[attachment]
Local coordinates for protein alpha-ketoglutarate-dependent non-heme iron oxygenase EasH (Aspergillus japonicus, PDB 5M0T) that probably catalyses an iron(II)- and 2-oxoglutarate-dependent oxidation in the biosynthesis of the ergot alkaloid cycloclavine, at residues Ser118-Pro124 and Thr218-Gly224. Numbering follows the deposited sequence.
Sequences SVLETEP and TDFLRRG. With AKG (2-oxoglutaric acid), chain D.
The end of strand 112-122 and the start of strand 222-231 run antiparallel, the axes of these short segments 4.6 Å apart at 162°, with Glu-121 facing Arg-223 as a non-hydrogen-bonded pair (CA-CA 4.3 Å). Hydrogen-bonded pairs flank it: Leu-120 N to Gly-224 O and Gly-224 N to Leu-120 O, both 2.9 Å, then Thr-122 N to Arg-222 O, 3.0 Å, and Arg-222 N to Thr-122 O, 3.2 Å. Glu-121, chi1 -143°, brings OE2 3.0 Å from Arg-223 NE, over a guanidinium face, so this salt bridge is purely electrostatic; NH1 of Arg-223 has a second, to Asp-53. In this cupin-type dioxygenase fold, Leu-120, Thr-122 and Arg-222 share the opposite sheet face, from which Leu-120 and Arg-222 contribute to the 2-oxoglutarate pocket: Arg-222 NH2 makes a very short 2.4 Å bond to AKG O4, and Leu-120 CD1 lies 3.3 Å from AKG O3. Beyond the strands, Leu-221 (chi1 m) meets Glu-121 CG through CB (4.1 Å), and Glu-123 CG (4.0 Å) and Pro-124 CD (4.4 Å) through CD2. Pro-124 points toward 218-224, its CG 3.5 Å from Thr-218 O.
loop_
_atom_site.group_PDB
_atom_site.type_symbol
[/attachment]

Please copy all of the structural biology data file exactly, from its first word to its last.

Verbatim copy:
Local coordinates for protein alpha-ketoglutarate-dependent non-heme iron oxygenase EasH (Aspergillus japonicus, PDB 5M0T) that probably catalyses an iron(II)- and 2-oxoglutarate-dependent oxidation in the biosynthesis of the ergot alkaloid cycloclavine, at residues Ser118-Pro124 and Thr218-Gly224. Numbering follows the deposited sequence.
Sequences SVLETEP and TDFLRRG. With AKG (2-oxoglutaric acid), chain D.
The end of strand 112-122 and the start of strand 222-231 run antiparallel, the axes of these short segments 4.6 Å apart at 162°, with Glu-121 facing Arg-223 as a non-hydrogen-bonded pair (CA-CA 4.3 Å). Hydrogen-bonded pairs flank it: Leu-120 N to Gly-224 O and Gly-224 N to Leu-120 O, both 2.9 Å, then Thr-122 N to Arg-222 O, 3.0 Å, and Arg-222 N to Thr-122 O, 3.2 Å. Glu-121, chi1 -143°, brings OE2 3.0 Å from Arg-223 NE, over a guanidinium face, so this salt bridge is purely electrostatic; NH1 of Arg-223 has a second, to Asp-53. In this cupin-type dioxygenase fold, Leu-120, Thr-122 and Arg-222 share the opposite sheet face, from which Leu-120 and Arg-222 contribute to the 2-oxoglutarate pocket: Arg-222 NH2 makes a very short 2.4 Å bond to AKG O4, and Leu-120 CD1 lies 3.3 Å from AKG O3. Beyond the strands, Leu-221 (chi1 m) meets Glu-121 CG through CB (4.1 Å), and Glu-123 CG (4.0 Å) and Pro-124 CD (4.4 Å) through CD2. Pro-124 points toward 218-224, its CG 3.5 Å from Thr-218 O.
loop_
_atom_site.group_PDB
_atom_site.type_symbol